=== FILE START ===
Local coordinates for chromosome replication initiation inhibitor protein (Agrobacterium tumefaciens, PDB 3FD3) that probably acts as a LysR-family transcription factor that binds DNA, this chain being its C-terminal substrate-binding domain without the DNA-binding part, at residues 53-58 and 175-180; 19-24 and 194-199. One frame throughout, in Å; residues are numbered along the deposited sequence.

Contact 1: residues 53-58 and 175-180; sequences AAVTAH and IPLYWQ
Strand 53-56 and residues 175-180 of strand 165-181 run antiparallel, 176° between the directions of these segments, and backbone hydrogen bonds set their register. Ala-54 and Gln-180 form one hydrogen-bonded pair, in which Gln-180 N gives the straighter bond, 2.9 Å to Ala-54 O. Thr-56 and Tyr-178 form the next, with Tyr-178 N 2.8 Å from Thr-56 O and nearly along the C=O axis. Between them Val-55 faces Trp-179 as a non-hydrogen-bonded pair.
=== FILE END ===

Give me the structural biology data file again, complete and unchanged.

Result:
Local coordinates for chromosome replication initiation inhibitor protein (Agrobacterium tumefaciens, PDB 3FD3) that probably acts as a LysR-family transcription factor that binds DNA, this chain being its C-terminal substrate-binding domain without the DNA-binding part, at residues 53-58 and 175-180; 19-24 and 194-199. One frame throughout, in Å; residues are numbered along the deposited sequence.

Contact 1: residues 53-58 and 175-180; sequences AAVTAH and IPLYWQ
Strand 53-56 and residues 175-180 of strand 165-181 run antiparallel, 176° between the directions of these segments, and backbone hydrogen bonds set their register. Ala-54 and Gln-180 form one hydrogen-bonded pair, in which Gln-180 N gives the straighter bond, 2.9 Å to Ala-54 O. Thr-56 and Tyr-178 form the next, with Tyr-178 N 2.8 Å from Thr-56 O and nearly along the C=O axis. Between them Val-55 faces Trp-179 as a non-hydrogen-bonded pair.